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Old Faithful: Life with the Suzuki DRZ400S

Geoff Smith is a motorcycle enthusiast hailing from St. John's, Newfoundland. With 30 years of motorcycle experience he's ridden most of the roads in Newfoundland and a lot of the off-road trails as well. And, in a stroke of luck for us, he always brings a camera too!

Written by: Geoff Smith
Photo's by: Geoff Smith unless otherwise noted


My earliest and fondest memories of time spent on a motorcycle of my own go way back to 1978. My first bike was a used mid-seventies model Honda CT125, with knobby tires and ridiculously wide motocross handlebars. My first jumps, crashes, and experiences getting stuck all happened on that great little trail bike. It was a very easy bike to ride, remarkably reliable, and just downright fun whenever or wherever you rode it.

I’ve owned many off road bikes since selling my faithful old Honda CT125. I’ve had two motocross bikes; a Honda CR250 and a Yamaha YZ125; a pair of Yamaha IT enduro-class racers in both 175 and 200 cc versions; a Honda XR200 play-bike; a Honda XL250 dual-sport; and a Yamaha DT400 dual-sport bike. Those bikes all had their strengths and weaknesses, but only my 2004 Suzuki DRZ400S has come close to giving me the same kind of pure joy that I felt while riding my very first trail bike.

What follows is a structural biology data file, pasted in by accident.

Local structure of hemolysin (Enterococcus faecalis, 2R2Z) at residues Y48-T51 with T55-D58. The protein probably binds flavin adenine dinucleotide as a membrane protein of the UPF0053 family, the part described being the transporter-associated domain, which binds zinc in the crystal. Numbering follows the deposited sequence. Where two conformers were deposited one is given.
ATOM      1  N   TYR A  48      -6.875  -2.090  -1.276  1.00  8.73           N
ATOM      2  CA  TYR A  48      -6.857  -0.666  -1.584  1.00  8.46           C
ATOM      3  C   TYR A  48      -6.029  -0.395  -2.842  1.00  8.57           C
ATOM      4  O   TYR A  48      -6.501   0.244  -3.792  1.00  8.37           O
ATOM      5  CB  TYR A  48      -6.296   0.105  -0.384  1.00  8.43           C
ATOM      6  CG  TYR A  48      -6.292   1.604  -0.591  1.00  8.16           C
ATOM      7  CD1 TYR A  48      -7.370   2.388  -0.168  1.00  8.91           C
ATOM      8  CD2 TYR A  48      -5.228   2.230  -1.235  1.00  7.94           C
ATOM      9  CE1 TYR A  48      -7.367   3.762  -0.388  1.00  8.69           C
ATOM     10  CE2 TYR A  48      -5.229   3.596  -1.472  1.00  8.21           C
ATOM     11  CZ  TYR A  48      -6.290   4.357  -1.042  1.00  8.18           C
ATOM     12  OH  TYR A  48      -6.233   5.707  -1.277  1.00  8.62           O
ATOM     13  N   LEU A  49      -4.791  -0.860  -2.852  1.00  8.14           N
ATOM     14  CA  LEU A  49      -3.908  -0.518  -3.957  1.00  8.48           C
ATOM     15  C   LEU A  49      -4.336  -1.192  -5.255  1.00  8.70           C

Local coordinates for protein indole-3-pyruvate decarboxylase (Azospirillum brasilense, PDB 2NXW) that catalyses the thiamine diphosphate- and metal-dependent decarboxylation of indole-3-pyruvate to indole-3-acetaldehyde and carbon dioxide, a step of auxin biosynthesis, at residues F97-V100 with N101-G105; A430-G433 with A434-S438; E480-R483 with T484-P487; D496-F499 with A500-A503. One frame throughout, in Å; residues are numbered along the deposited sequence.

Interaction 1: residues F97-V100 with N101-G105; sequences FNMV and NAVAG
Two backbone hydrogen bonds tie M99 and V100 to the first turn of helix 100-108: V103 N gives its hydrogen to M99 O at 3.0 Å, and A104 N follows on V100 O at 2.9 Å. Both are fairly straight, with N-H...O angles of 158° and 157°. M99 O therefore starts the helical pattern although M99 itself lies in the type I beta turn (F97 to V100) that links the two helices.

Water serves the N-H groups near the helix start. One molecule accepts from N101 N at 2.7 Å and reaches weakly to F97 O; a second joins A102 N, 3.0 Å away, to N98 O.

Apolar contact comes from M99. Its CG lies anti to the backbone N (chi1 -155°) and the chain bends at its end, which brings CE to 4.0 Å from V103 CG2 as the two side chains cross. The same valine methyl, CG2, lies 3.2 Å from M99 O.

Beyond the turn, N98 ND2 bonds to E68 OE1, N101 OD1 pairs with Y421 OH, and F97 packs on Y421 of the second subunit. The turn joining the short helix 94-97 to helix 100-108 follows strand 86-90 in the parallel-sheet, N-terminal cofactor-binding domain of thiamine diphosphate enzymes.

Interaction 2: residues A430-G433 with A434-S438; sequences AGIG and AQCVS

DRZ 400S with knobby tires and off road armor

The Suzuki DRZ400 has been around since the year 2000, and despite being a little long in the tooth nearly a decade later, it’s still one of the best options available if you want a bike that can be ridden as a commuter, handle serious off road trails, and single-track woods riding.

It’s a bike that bridges the gap between bikes like the popular and potent off road only Yamaha WR450, and the venerable KLR650 dual-sport beast of burden from Kawasaki.